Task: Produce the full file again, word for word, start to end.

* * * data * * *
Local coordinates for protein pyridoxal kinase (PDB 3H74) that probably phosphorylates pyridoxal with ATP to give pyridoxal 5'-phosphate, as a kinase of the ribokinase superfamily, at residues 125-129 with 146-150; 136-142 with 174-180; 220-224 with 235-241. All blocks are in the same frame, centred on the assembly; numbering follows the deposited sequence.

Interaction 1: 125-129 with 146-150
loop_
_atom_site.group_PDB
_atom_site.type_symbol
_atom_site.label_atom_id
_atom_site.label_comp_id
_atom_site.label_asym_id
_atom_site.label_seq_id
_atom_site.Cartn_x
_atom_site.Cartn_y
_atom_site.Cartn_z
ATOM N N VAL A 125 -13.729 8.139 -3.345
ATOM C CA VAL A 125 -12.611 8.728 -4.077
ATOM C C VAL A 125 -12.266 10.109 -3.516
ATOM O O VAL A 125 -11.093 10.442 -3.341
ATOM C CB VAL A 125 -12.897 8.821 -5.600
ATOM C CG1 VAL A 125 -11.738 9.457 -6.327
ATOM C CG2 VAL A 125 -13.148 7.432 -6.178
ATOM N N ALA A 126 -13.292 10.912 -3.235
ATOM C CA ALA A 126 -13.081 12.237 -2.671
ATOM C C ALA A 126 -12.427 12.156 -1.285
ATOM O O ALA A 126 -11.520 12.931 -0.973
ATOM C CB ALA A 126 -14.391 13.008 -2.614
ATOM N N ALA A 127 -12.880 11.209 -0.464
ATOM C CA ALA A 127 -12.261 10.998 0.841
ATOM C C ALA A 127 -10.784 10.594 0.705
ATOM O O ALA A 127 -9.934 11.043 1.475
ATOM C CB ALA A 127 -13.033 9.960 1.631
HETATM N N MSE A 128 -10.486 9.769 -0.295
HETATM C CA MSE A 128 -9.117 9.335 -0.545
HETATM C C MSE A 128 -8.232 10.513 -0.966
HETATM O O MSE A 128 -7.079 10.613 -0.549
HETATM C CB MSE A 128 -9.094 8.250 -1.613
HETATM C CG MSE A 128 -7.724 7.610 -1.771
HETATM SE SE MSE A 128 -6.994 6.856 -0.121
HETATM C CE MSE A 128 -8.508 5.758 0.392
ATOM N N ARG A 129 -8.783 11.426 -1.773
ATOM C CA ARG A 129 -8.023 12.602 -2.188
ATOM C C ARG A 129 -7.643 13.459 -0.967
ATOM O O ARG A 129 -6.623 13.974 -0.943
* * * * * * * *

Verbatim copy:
Local coordinates for protein pyridoxal kinase (PDB 3H74) that probably phosphorylates pyridoxal with ATP to give pyridoxal 5'-phosphate, as a kinase of the ribokinase superfamily, at residues 125-129 with 146-150; 136-142 with 174-180; 220-224 with 235-241. All blocks are in the same frame, centred on the assembly; numbering follows the deposited sequence.

Interaction 1: 125-129 with 146-150
loop_
_atom_site.group_PDB
_atom_site.type_symbol
_atom_site.label_atom_id
_atom_site.label_comp_id
_atom_site.label_asym_id
_atom_site.label_seq_id
_atom_site.Cartn_x
_atom_site.Cartn_y
_atom_site.Cartn_z
ATOM N N VAL A 125 -13.729 8.139 -3.345
ATOM C CA VAL A 125 -12.611 8.728 -4.077
ATOM C C VAL A 125 -12.266 10.109 -3.516
ATOM O O VAL A 125 -11.093 10.442 -3.341
ATOM C CB VAL A 125 -12.897 8.821 -5.600
ATOM C CG1 VAL A 125 -11.738 9.457 -6.327
ATOM C CG2 VAL A 125 -13.148 7.432 -6.178
ATOM N N ALA A 126 -13.292 10.912 -3.235
ATOM C CA ALA A 126 -13.081 12.237 -2.671
ATOM C C ALA A 126 -12.427 12.156 -1.285
ATOM O O ALA A 126 -11.520 12.931 -0.973
ATOM C CB ALA A 126 -14.391 13.008 -2.614
ATOM N N ALA A 127 -12.880 11.209 -0.464
ATOM C CA ALA A 127 -12.261 10.998 0.841
ATOM C C ALA A 127 -10.784 10.594 0.705
ATOM O O ALA A 127 -9.934 11.043 1.475
ATOM C CB ALA A 127 -13.033 9.960 1.631
HETATM N N MSE A 128 -10.486 9.769 -0.295
HETATM C CA MSE A 128 -9.117 9.335 -0.545
HETATM C C MSE A 128 -8.232 10.513 -0.966
HETATM O O MSE A 128 -7.079 10.613 -0.549
HETATM C CB MSE A 128 -9.094 8.250 -1.613
HETATM C CG MSE A 128 -7.724 7.610 -1.771
HETATM SE SE MSE A 128 -6.994 6.856 -0.121
HETATM C CE MSE A 128 -8.508 5.758 0.392
ATOM N N ARG A 129 -8.783 11.426 -1.773
ATOM C CA ARG A 129 -8.023 12.602 -2.188
ATOM C C ARG A 129 -7.643 13.459 -0.967
ATOM O O ARG A 129 -6.623 13.974 -0.943